The primary task for the phlebotomy technician is to draw blood from patients and test subjects. This is usually achieved by inserting a small needle called a butterfly into the vein. Phlebotomy is a skill that takes training and practice. It is usually not difficult to find venous access on a healthy patient. Other types of patients can be more difficult. Intravenous access can be hard to achieve on infants, young children, the elderly, diabetics, and the obese.
The phlebotomy technicians must also draw blood using sterile techniques so that the samples that will be tested are not contaminated. Blood samples are drawn into vials called vacutainers. Vacutainers are color coordinated, and must be drawn in the correct order or the samples will be tainted.
A phlebotomy technician must be concerned with health and safety, and wear P.P.E. or personal protective equipment. Clean hands and gloves are the standard, but in some situations eye protection, gowns, face masks, and respirators will need to be worn to keep the technician and patient safe.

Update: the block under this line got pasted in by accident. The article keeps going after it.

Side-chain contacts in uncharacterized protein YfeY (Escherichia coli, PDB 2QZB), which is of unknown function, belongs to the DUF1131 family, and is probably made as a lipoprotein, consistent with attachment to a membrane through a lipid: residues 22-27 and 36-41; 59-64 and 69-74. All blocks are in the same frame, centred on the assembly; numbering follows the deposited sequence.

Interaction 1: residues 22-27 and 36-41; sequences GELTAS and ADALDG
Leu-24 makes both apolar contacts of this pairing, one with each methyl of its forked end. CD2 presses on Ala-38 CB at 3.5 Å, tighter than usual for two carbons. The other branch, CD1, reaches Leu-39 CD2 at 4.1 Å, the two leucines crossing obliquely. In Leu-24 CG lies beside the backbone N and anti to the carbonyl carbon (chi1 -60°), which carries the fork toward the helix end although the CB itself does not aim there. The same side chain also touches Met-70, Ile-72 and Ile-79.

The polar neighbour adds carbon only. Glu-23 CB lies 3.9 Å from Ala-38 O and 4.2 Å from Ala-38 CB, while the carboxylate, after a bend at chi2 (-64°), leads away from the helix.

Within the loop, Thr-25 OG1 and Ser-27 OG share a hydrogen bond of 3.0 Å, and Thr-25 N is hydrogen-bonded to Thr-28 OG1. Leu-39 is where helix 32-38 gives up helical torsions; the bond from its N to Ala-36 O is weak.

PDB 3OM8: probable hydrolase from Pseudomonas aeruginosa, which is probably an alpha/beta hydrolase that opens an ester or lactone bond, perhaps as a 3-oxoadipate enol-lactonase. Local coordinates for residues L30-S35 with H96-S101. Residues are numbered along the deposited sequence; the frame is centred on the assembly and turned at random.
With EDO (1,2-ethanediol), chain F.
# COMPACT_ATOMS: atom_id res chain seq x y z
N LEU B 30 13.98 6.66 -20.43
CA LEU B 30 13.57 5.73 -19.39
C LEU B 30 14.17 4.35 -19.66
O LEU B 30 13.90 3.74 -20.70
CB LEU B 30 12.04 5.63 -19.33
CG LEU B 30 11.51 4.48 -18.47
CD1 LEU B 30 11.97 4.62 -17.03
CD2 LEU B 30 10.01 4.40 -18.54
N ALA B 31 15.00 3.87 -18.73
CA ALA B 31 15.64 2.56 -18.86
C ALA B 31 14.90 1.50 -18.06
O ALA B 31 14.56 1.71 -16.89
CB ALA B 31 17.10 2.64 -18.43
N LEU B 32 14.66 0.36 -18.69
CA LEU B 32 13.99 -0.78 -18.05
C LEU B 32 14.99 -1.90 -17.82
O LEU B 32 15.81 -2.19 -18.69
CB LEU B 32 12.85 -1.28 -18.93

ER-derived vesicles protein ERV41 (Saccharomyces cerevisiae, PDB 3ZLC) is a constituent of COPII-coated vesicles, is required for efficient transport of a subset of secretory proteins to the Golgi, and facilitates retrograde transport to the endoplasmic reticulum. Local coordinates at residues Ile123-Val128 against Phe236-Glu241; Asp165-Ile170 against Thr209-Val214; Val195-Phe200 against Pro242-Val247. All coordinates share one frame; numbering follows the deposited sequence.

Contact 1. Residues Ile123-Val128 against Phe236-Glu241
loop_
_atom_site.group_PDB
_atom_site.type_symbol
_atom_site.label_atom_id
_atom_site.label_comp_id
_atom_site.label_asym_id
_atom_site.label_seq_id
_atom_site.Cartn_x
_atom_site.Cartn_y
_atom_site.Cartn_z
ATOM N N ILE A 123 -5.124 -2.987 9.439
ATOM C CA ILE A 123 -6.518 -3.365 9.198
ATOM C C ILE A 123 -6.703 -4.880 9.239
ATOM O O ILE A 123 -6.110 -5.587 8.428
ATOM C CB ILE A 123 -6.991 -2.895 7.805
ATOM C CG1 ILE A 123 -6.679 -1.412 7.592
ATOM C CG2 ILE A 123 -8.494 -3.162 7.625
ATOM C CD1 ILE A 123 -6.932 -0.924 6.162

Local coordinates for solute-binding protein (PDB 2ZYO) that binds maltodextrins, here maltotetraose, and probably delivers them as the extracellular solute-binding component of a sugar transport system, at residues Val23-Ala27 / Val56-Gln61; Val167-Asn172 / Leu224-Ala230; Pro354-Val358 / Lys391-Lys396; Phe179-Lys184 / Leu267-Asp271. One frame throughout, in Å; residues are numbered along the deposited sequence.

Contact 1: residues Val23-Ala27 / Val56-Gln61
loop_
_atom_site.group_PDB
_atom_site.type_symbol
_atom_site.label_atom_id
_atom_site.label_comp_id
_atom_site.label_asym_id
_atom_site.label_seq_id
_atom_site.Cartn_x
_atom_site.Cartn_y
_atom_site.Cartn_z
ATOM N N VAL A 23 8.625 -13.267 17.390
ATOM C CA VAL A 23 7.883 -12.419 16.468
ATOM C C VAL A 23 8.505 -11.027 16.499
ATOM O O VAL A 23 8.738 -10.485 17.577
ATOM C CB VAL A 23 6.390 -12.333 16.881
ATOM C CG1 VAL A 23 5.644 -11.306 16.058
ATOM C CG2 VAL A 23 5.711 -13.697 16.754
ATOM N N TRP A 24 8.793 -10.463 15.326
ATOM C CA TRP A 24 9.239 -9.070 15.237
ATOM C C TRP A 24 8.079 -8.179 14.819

Phlebotomy technicians must also be good record keepers. It is important that each blood sample be recorded accurately in the patient's chart. It is also important that each sample be labeled correctly with the proper patient information.
Phlebotomists must also give good customer service. Phlebotomists give customer service to doctors and nurses by taking good samples in a timely manner. A technician gives good customer service to a patient by causing as little pain and anxiety as possible. It is also important that a phlebotomy technician does the job right on the first try so a patient doesn't have to be stuck with a needle more times than is necessary.
Phlebotomy technicians are able to work in a variety of locations. They can work in doctor's offices, hospitals, clinics, testing and research facilities, and emergency rooms.
Phlebotomy Technician Tasks
- Prepare and process blood tests.
- Draw blood from patients or blood donors for medical testing.